Technology can also help bring standardisation to pharmacy processes – an important tenet in a sector where variety is often seen between sites, areas and jurisdictions.
“In Country Western Australia we have seven regions, all of which have differing guidelines, processes and medication imprest lists.
“Harnessing technology to standardise and rationalise medication use not only creates safety in consistency, but ensures best practice and minimise waste.
“In the next 12-18 months we will be implementing updated contemporary medication imprest lists, smart pump libraries and electronic controlled medication registers.”
The potential is enormous
While the Command Centre has already earned national recognition, Ms Reynolds believes it has vast untapped potential in the virtual pharmacy space.
“Pharmacists are medication experts. We need a model whereby all patients, health sites and services have access to a clinical pharmacist. Once we have the workforce to support it, the opportunities are endless.”
After making the current model more robust, Ms Reynolds has ambitions to expand it to other sites.
She anticipates this will take the form of a hybrid model.
“A centralised hybrid model can not only deliver on the core functions of a clinical pharmacist in a virtual capacity, but temporarily deploy to support regions in critical need or staffing shortages. This provides a safety net for regional health teams and ensures patients always receive the best possible care”.
Other benefits of a virtual service include capacity for virtual safety checks and medication guidance, partnered charting programs, virtual antimicrobial stewardship rounds and an opportunity to upskill local staff.
“For example we might have a Community Pharmacist in a small country town who is not trained as a clinical pharmacist, but with virtual support can complete these tasks and learn these skills, all in the name of continuity of care and professional development.”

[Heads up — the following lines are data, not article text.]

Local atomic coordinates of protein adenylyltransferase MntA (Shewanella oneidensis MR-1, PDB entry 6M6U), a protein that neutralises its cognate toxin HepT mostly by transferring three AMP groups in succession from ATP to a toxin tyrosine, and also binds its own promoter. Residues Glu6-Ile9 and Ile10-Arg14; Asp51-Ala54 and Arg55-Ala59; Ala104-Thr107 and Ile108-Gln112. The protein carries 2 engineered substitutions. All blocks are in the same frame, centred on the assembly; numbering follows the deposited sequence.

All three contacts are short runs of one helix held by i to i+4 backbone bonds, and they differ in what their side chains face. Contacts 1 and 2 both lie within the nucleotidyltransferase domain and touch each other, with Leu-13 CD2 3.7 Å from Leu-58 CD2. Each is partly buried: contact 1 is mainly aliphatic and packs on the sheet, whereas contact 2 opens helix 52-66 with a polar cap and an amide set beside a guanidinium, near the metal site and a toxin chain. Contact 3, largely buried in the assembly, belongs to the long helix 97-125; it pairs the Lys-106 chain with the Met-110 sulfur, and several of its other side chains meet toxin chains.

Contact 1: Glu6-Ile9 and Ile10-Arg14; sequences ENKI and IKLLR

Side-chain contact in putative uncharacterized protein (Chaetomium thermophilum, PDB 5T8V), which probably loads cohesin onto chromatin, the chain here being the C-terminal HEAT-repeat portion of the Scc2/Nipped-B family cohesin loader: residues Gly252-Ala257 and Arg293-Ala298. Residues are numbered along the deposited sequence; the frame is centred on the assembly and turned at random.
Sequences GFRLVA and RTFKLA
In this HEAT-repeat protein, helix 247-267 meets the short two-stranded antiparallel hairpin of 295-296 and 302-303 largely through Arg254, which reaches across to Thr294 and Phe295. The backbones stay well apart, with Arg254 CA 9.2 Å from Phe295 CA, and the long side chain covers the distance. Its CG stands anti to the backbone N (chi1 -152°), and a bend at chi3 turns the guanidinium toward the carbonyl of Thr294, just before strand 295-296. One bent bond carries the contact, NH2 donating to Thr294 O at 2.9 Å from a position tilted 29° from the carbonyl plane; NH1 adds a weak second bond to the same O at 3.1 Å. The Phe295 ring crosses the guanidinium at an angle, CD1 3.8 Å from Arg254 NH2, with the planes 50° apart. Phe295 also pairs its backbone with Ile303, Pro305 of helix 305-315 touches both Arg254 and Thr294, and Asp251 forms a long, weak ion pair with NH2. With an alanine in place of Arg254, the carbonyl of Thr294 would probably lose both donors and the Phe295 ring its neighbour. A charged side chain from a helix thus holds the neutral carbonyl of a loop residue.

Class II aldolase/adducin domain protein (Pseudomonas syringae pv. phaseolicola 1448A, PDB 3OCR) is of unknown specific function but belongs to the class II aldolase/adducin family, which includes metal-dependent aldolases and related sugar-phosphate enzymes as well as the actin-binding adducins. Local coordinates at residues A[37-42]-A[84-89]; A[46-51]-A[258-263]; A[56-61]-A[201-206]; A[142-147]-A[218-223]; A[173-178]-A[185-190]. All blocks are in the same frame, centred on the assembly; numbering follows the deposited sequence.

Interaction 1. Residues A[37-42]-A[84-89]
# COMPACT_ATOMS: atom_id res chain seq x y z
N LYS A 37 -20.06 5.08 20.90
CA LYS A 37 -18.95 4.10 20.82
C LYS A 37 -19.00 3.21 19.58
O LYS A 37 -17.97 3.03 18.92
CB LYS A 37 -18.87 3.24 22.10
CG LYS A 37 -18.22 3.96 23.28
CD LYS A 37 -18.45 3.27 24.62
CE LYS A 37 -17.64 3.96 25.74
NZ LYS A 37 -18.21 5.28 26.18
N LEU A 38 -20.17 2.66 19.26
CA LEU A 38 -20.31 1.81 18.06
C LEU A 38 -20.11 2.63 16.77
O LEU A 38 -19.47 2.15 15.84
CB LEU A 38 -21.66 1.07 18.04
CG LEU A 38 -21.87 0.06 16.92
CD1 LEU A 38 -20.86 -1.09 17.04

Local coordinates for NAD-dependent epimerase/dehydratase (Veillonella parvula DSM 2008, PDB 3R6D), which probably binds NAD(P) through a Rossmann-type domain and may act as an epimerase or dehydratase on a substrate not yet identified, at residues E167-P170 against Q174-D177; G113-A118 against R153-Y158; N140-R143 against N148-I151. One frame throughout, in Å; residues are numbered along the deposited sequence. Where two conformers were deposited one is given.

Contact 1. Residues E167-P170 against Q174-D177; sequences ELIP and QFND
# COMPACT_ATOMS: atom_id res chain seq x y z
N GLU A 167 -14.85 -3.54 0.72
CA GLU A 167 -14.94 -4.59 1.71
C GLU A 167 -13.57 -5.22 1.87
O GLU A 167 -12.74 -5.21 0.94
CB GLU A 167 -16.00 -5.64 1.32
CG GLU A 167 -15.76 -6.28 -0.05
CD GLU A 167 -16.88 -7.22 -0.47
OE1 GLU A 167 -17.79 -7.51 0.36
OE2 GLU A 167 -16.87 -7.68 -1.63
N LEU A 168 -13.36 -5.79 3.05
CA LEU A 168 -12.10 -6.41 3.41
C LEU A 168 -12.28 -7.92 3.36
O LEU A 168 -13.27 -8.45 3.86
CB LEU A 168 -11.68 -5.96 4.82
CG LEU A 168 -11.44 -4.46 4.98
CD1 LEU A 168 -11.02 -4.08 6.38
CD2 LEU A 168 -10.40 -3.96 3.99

The shift cannot be delayed
Ms Reynolds says the lack of equity in regional healthcare is stark, compared with metropolitan sties, that the broader adoption of virtual clinical pharmacy services should be a priority across the state.
“Patients in the rural and remote areas are so disadvantaged, some of the small district sites have never had a pharmacist on site. Just to have that presence even in a virtual capacity would make all the difference.
“It will also reduce the burden on front-line staff who bear the brunt of limited resources and lack of specialist services.”
Sharing more about her ambitions to grow the model and reflecting on lessons learned, Ms Reynolds will present at the Medication Safety & Efficiency Conference, held 7-8 March 2024 at the Hilton Sydney.
Learn more and register your place here.
About Nikki Reynolds
Nikki Reynolds has been a hospital pharmacist for over thirteen years. As the first pharmacist for WA Country Health Services Command Centre, she is perfectly placed to implement change and address disadvantage with respect to the safe and effective use of medicines throughout country WA.
So far this year she has implemented a Virtual Clinical Pharmacy Service for remote sites in the Pilbara, facilitated ePrescribing for Outpatients and Emergency patients in a Telehealth setting and completed a large scale review and rationalisation of medication access across the state.